Menstrual migraines are mainly caused by hormones (of course!), often progesterone deficiency which means there isn’t enough relaxation for blood vessels and low adrenal function because the adrenals need progesterone to produce cortisol. If menstrual migraine is plaguing you then perhaps some of the suggestions on this list might help.
Hydration – Ok so I can hear you all saying ‘yeah. yeah I know’ but we all are probably guilty of not drinking enough most of the time. But we really need to pay attention, especially in our pre-menstrual time if we are prone to migraine. Get that water on board! Add fruit to it, make herbal tea with it, but fluids, fluids, fluids!
Rest – Again, I can hear you saying ‘I wish!’ and I know it really isn’t easy to take a rest when you have a busy life or are a mum, but we owe it to ourselves in the last few days before we bleed and if possible the first couple of days of our bleed to slow down. Rest if you can, even if it means that food comes out of a packet occasionally or the kids watch a bit more TV than usual. If you feel a migraine coming on, grab a big glass of water and go lie down for half an hour (if you can) and see if you can head it off.
Magnesium – many of us a deficient in magnesium in general, and part of the reason we crave chocolate pre-menstrually is because it has magenesium in it. The problem is that most of the chocolate you buy only has teeny tiny amounts in it so you don’t get the magnesium hit and you get all the negative bits of eating to much sugar and fat! You can take Magnesium on board via supplements, but actually the best way is via salts of flakes in the bath or made up into a body spray. How about making up a bath salt mix – magnesium salts, borage, rose or jasmine. If you don’t have a bathtub then make a foot bath.
Raw Cacao – this will help with the magnesium fix and the chocolate craving all in one go!
Starflower/Borage Tea – Borage is an amazing herb with so many nutritional benefits but amongst some of its biggest ones are its levels of Iron and Magnesium, both really important in supporting the menstrual cycle. Iron has a direct impact on the oxygen carrying ability of our blood, so if we’re deficient then our brain isn’t going to be getting enough oxygen, a sure fire likelihood to cause headaches.
Gingko and Prickly Ash Bark – these herbs increase the flow of blood across the blood-brain barrier, ergo increasing the flow of oxygen and hopefully reducing the likelihood of migraine and headache.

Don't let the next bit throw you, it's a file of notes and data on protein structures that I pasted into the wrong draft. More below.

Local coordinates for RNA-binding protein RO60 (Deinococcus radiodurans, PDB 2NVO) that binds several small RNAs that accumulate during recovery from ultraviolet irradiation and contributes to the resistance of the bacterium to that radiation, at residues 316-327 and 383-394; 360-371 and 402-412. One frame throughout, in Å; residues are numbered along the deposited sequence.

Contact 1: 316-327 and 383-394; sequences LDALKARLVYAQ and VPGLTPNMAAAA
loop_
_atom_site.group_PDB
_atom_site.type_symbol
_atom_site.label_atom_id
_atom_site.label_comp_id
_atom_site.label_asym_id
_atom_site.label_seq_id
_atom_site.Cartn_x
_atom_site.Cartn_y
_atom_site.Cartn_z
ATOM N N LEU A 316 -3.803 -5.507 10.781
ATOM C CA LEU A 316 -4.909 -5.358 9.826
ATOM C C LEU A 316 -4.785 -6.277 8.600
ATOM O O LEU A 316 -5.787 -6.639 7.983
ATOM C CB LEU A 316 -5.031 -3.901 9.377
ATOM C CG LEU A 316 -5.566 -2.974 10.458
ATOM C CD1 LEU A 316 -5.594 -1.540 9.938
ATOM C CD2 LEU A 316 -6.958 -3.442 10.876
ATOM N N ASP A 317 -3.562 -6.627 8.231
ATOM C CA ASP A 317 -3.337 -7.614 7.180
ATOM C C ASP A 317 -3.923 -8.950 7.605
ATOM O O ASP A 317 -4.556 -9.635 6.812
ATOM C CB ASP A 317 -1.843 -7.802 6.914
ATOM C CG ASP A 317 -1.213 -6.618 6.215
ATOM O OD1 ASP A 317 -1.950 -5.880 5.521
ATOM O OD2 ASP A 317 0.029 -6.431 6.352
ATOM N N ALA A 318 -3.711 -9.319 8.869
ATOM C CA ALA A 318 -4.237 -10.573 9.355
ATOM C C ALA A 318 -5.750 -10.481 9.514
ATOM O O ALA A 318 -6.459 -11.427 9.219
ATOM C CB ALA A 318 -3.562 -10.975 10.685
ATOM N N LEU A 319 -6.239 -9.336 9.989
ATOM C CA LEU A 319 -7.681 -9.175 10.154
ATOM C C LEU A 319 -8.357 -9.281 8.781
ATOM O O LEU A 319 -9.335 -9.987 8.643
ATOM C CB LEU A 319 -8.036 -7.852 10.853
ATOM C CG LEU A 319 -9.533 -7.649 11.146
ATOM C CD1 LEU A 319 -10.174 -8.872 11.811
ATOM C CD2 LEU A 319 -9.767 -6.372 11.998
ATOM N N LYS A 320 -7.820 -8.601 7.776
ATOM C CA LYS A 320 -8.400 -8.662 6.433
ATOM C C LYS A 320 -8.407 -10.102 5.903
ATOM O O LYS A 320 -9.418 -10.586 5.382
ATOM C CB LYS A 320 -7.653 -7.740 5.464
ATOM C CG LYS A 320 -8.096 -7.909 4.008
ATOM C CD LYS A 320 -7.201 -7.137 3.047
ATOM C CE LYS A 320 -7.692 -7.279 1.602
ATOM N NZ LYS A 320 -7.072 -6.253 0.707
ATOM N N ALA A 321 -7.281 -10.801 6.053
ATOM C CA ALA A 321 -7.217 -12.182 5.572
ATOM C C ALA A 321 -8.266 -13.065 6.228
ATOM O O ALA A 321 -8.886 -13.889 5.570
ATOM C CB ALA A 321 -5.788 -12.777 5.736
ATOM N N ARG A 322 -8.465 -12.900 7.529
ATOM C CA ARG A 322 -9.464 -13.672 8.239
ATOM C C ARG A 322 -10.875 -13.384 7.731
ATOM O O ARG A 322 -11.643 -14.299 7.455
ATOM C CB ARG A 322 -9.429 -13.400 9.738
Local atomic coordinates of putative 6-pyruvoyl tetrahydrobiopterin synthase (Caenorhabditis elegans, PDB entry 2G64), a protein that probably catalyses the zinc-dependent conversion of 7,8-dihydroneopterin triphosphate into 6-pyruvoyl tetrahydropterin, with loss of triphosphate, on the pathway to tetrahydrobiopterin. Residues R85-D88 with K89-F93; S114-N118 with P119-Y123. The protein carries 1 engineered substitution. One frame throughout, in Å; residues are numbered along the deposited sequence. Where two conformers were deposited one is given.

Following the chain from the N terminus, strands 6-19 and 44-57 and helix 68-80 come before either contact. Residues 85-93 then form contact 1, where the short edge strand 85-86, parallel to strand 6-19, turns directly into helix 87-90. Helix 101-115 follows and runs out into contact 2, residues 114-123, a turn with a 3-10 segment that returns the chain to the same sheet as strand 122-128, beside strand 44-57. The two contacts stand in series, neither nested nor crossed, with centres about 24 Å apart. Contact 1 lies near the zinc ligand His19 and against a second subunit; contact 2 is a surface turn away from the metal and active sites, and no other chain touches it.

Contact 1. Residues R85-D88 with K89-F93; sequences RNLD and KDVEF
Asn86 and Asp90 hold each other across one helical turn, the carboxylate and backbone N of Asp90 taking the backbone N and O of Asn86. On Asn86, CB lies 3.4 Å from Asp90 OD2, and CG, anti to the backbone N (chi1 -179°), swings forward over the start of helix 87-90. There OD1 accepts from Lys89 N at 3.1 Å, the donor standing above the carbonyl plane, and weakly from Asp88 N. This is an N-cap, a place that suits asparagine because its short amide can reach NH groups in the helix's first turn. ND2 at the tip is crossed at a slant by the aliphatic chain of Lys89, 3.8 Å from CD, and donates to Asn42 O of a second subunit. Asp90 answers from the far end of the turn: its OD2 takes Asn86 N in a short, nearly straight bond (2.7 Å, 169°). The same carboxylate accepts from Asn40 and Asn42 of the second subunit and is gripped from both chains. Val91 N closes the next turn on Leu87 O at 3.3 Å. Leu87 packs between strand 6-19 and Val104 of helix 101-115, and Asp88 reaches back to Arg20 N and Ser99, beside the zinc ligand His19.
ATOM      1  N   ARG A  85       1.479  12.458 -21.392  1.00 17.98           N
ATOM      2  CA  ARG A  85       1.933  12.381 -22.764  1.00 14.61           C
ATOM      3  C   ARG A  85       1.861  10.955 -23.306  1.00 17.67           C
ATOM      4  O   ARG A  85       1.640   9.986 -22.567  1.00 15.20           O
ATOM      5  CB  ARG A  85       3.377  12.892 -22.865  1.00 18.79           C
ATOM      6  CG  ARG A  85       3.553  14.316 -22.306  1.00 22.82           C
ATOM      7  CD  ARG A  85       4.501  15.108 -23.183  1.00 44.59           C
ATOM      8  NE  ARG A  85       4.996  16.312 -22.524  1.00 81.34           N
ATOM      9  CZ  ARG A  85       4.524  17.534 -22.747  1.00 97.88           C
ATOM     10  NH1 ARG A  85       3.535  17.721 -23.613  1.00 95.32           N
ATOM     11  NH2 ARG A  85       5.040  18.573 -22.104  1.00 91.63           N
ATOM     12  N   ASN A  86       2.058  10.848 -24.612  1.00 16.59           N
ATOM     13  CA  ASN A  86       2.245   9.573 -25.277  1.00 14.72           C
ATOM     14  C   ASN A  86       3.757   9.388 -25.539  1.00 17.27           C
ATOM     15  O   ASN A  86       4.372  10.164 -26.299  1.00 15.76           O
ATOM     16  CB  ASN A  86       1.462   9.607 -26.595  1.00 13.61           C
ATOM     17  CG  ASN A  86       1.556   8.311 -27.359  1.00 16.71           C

Homeopathy – if you can its worth talking to a homeopath, whilst it is possible to take a generic choice of remedy it is always better to have one prescribed. A full consultation will explore whether there are other factors at play in terms of your health or your menstruation that are contributing to the migraines.
Womb Massage – there are a few different types of Womb Massage therapy available, but they all work on the basic principle of making sure that the womb is the right place. Many women have retroverted or mobile wombs and this can lead to a variety of menstrual health problems. In the case of migraine it may be due to it falling backwards and placing pressure on the back and spinal nerves.
Relaxants in the second half of your cycle – chamomile, skull cap, passionflower can be used during the second half of your cycle in the hope of reducing overall muscle tensions that may contribute to migraine and headache in the pre-menstrual phase.
Lavender – this is a great remedy to help treat a headache, often available in a headache balm that can be applied to the temples or the back of the neck, or equally a few drops of essential oil in a base oil can be used.
Acupuncture – anecdotally this can be hugely beneficial for treating menstrual migraine, but may require a course of treatment as opposed to just a single session.
Diet – try reducing sugar, caffiene and red meat, all of which are know migraine aggravators. Switch your coffee fix for herbal tea or super juices, go for raw chocolates when you need a treat and consider your choices around meat consumption and see if it makes a difference. It can be worth keeping a diary of your food and of your migraines and seeing if there is an obvious connection to a certain food substance.
What it all really boils down to is good Self Care! Good hydration, good nutrition and rest. We all know this, but its easy to forget and let things slip when we are busy or stressed – just the times when we need it most!
(c) Awen Clement – July 2015
*Please note we are not medical professionals and this post should not be taken as medical advice. If in doubt see your doctor or other health professional for advice before using any of these remedies.
With thanks to the community of Ask Aunt Flo for their contributions that formed the basis of this article